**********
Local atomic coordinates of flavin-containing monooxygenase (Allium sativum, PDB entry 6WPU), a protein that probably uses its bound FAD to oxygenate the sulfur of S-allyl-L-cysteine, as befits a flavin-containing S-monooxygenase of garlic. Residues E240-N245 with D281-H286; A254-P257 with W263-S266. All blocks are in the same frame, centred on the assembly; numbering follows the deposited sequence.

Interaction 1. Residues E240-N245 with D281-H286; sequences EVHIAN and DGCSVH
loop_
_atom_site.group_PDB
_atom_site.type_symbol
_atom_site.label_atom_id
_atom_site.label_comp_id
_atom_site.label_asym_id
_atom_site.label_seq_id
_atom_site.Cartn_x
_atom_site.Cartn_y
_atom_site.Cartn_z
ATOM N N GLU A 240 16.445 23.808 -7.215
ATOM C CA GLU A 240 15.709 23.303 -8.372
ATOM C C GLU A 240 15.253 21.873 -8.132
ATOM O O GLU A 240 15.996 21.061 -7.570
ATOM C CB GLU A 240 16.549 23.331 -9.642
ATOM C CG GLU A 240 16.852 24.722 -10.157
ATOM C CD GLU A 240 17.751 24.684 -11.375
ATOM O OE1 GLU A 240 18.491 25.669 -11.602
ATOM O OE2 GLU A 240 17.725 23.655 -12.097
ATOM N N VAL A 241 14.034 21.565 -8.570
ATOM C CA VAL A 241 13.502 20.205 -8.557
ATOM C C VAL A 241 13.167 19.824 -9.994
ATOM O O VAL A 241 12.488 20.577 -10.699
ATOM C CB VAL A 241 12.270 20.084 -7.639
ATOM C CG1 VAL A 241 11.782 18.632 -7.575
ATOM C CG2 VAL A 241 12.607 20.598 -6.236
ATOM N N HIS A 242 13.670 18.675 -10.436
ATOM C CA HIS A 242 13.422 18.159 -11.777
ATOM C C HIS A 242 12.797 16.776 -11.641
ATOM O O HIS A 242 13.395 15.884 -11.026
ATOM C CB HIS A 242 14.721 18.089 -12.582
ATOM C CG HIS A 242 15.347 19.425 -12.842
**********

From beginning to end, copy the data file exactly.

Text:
Local atomic coordinates of flavin-containing monooxygenase (Allium sativum, PDB entry 6WPU), a protein that probably uses its bound FAD to oxygenate the sulfur of S-allyl-L-cysteine, as befits a flavin-containing S-monooxygenase of garlic. Residues E240-N245 with D281-H286; A254-P257 with W263-S266. All blocks are in the same frame, centred on the assembly; numbering follows the deposited sequence.

Interaction 1. Residues E240-N245 with D281-H286; sequences EVHIAN and DGCSVH
loop_
_atom_site.group_PDB
_atom_site.type_symbol
_atom_site.label_atom_id
_atom_site.label_comp_id
_atom_site.label_asym_id
_atom_site.label_seq_id
_atom_site.Cartn_x
_atom_site.Cartn_y
_atom_site.Cartn_z
ATOM N N GLU A 240 16.445 23.808 -7.215
ATOM C CA GLU A 240 15.709 23.303 -8.372
ATOM C C GLU A 240 15.253 21.873 -8.132
ATOM O O GLU A 240 15.996 21.061 -7.570
ATOM C CB GLU A 240 16.549 23.331 -9.642
ATOM C CG GLU A 240 16.852 24.722 -10.157
ATOM C CD GLU A 240 17.751 24.684 -11.375
ATOM O OE1 GLU A 240 18.491 25.669 -11.602
ATOM O OE2 GLU A 240 17.725 23.655 -12.097
ATOM N N VAL A 241 14.034 21.565 -8.570
ATOM C CA VAL A 241 13.502 20.205 -8.557
ATOM C C VAL A 241 13.167 19.824 -9.994
ATOM O O VAL A 241 12.488 20.577 -10.699
ATOM C CB VAL A 241 12.270 20.084 -7.639
ATOM C CG1 VAL A 241 11.782 18.632 -7.575
ATOM C CG2 VAL A 241 12.607 20.598 -6.236
ATOM N N HIS A 242 13.670 18.675 -10.436
ATOM C CA HIS A 242 13.422 18.159 -11.777
ATOM C C HIS A 242 12.797 16.776 -11.641
ATOM O O HIS A 242 13.395 15.884 -11.026
ATOM C CB HIS A 242 14.721 18.089 -12.582
ATOM C CG HIS A 242 15.347 19.425 -12.842